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FLEFF Intern Voices

The Finger Lakes Environmental Film Festival from the interns' point of view

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Posted by Mira Moreau at 9:07PM
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My first FLEFF experience was in an occupational therapy class at 8:30 in the morning.


I am not an occupational therapy major. I didn’t go to that class to learn about occupational therapy. I went to that class to watch a short documentary called black enuf.



The film centers on a black American filmmaker questioning what it means to be black. Though I had just rolled out of bed minutes before, I discussed the nuances of racial identity with several OT majors, an OT professor, and a middle-aged man from Cameroon.


In this first FLEFF experience, I learned that Ithaca College is deeply involved in the festival. All events on the IC campus are free and open to the public. The festival is programmed by Ithaca professors Dr. Patricia Zimmermann and Dr. Tom Shevory. Assistant Provost Dr. Tanya Saunders ensures that FLEFF has the funds and resources it needs.


FLEFF is interdisciplinary. While dozens of films are shown during the festival, there’s also a concert, new media exhibitions, and panels featuring writers, artists, and activists. The FLEFF Fellowship Program brings in doctoral and graduate students of color whose expertise ranges from chemistry to history.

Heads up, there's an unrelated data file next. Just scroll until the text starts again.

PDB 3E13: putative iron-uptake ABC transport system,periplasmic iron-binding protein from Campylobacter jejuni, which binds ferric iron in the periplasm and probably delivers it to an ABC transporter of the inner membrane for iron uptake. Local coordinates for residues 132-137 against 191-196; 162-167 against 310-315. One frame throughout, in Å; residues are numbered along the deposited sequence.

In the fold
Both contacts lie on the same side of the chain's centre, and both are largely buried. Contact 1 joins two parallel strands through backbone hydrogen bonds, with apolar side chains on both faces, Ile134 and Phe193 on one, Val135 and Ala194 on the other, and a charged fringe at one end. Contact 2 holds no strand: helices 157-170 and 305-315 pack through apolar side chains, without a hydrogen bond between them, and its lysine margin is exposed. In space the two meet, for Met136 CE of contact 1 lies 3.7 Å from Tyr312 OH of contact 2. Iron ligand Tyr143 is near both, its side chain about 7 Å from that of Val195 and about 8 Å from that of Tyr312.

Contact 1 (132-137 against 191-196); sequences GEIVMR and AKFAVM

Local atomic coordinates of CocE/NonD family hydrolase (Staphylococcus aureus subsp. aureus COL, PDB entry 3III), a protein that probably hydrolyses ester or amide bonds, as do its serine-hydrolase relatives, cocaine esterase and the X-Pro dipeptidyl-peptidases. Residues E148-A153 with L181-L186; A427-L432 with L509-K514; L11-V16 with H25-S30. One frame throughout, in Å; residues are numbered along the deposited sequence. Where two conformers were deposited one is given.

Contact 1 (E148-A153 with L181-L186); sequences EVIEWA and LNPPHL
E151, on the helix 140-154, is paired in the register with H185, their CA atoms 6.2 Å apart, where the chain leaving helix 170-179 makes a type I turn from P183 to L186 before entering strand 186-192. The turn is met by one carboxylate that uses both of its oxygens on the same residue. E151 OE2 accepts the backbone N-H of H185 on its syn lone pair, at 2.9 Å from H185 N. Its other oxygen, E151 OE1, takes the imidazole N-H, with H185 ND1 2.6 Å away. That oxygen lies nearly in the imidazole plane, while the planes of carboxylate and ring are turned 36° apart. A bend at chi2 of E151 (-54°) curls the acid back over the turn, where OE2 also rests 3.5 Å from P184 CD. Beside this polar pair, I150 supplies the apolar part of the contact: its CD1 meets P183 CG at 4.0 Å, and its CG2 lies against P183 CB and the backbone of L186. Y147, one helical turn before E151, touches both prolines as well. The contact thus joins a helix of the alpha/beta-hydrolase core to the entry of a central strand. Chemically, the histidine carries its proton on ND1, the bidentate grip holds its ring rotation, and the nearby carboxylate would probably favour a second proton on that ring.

The purpose of FLEFF is to ignite meaningful discussions. Unlike a film festival where filmmakers submit their work, FLEFF is entirely curated by its programmers. Every guest and every piece of work is chosen for its potential to make a viewer question what they know.


FLEFF is scholarly. Professors bring their work to the festival, like Barbara Adams who hosts writers and artists through the Ithaca City of Asylum. Professors also bring the festival to their work, like Dr. Jonathan Ablard who is currently conducting historical research on the Indian raid featured in the FLEFF film El Ultimo Malon.


FLEFF includes the Ithaca community. Professors and students make up only part of the festival attendees. There are also hundreds of guests from the city of Ithaca, who bring varied perspectives to the festival discussions, and who may not otherwise see works from Israel or Iran or China.  


When I watched black enuf in that occupational therapy classroom, with diverse perspectives making for a powerful discussion right there on Ithaca's campus, I entered a microcosm of what FLEFF is as a whole.


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